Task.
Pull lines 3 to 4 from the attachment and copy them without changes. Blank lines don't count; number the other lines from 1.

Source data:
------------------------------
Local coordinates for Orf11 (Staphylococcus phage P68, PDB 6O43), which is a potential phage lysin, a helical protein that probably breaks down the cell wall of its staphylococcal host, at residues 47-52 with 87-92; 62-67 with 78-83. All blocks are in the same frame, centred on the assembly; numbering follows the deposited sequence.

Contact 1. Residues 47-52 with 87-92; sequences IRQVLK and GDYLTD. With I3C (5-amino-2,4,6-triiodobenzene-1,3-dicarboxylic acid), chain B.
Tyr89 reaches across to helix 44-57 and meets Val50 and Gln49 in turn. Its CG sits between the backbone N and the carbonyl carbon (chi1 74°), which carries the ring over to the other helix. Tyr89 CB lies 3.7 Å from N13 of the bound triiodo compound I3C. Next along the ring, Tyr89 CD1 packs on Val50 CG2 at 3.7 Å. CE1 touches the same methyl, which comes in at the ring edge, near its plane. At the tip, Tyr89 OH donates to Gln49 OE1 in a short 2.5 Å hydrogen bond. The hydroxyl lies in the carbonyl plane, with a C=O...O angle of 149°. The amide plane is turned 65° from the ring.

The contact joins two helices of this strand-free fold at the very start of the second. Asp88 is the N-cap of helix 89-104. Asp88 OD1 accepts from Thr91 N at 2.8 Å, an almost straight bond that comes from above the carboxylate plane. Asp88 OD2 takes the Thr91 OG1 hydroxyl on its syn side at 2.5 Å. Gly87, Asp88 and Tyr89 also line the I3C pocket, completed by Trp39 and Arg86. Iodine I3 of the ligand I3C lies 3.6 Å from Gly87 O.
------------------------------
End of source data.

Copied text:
Tyr89 reaches across to helix 44-57 and meets Val50 and Gln49 in turn. Its CG sits between the backbone N and the carbonyl carbon (chi1 74°), which carries the ring over to the other helix. Tyr89 CB lies 3.7 Å from N13 of the bound triiodo compound I3C. Next along the ring, Tyr89 CD1 packs on Val50 CG2 at 3.7 Å. CE1 touches the same methyl, which comes in at the ring edge, near its plane. At the tip, Tyr89 OH donates to Gln49 OE1 in a short 2.5 Å hydrogen bond. The hydroxyl lies in the carbonyl plane, with a C=O...O angle of 149°. The amide plane is turned 65° from the ring.

The contact joins two helices of this strand-free fold at the very start of the second. Asp88 is the N-cap of helix 89-104. Asp88 OD1 accepts from Thr91 N at 2.8 Å, an almost straight bond that comes from above the carboxylate plane. Asp88 OD2 takes the Thr91 OG1 hydroxyl on its syn side at 2.5 Å. Gly87, Asp88 and Tyr89 also line the I3C pocket, completed by Trp39 and Arg86. Iodine I3 of the ligand I3C lies 3.6 Å from Gly87 O.